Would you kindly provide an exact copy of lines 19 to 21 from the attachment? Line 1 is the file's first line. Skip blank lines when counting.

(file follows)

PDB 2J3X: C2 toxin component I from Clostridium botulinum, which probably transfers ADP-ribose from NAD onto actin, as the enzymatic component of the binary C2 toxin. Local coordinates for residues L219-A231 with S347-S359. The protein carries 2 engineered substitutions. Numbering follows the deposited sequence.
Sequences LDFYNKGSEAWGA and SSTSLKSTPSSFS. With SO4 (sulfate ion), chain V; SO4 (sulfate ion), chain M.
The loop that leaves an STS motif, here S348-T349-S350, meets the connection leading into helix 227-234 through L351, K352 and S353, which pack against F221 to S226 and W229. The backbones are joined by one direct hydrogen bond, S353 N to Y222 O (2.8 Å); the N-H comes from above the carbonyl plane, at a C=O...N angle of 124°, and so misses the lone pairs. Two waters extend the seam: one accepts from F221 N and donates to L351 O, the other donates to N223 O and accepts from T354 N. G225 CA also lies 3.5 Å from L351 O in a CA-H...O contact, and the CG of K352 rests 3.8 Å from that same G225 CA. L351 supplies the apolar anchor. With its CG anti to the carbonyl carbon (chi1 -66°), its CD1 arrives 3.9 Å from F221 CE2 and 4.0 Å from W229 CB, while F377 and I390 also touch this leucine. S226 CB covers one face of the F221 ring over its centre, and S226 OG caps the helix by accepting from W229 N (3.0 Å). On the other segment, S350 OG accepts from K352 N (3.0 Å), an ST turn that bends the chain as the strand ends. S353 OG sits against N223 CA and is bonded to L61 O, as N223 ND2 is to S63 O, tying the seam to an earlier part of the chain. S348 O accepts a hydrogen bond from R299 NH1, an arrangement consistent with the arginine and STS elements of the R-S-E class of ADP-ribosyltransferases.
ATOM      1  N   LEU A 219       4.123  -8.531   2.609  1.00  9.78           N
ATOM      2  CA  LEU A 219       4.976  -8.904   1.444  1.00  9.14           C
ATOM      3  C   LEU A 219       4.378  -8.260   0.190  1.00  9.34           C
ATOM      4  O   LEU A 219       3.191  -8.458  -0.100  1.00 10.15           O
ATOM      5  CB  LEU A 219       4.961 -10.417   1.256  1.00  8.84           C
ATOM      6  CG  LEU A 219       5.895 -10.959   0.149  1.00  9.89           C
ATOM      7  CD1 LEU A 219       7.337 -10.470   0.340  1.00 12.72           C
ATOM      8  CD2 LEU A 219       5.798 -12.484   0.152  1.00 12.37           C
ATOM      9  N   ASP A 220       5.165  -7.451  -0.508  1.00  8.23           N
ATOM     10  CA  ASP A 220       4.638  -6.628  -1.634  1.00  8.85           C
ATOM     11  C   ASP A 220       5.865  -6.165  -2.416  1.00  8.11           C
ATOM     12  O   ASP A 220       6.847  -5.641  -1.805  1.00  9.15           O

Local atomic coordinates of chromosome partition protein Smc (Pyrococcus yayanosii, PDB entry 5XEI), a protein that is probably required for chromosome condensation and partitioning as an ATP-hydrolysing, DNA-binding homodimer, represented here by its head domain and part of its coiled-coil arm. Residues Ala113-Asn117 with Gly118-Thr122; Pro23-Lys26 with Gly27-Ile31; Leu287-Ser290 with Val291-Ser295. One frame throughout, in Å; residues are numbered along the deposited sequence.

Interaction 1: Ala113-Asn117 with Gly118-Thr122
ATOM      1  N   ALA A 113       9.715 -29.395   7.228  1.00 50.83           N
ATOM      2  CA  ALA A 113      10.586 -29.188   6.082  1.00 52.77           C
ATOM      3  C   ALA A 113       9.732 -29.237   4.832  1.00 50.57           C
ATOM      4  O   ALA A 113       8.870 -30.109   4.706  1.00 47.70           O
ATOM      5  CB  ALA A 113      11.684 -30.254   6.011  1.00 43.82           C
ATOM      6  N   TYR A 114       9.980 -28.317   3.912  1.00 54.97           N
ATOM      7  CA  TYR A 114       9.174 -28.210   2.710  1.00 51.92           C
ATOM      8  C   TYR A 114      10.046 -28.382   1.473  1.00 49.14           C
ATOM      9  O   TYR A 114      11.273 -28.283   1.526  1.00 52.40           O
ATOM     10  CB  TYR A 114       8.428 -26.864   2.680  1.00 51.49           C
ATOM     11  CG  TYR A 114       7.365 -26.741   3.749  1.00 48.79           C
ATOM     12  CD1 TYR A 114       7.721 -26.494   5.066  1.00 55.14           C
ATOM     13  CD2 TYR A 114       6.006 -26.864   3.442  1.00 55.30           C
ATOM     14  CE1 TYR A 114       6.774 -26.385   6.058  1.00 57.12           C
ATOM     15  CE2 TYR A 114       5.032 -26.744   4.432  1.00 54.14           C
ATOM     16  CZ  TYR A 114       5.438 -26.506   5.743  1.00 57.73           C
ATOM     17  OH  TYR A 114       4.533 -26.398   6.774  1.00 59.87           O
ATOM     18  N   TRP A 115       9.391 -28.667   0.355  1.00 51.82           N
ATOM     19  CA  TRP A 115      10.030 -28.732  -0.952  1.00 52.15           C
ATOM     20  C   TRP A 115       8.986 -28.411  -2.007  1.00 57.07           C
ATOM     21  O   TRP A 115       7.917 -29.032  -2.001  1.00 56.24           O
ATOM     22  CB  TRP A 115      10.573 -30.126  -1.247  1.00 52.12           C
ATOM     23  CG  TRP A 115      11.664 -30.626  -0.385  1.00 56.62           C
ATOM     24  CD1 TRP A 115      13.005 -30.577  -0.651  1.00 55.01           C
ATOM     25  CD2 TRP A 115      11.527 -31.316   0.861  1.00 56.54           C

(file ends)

ATOM      2  CA  ALA A 113      10.586 -29.188   6.082  1.00 52.77           C
ATOM      3  C   ALA A 113       9.732 -29.237   4.832  1.00 50.57           C
ATOM      4  O   ALA A 113       8.870 -30.109   4.706  1.00 47.70           O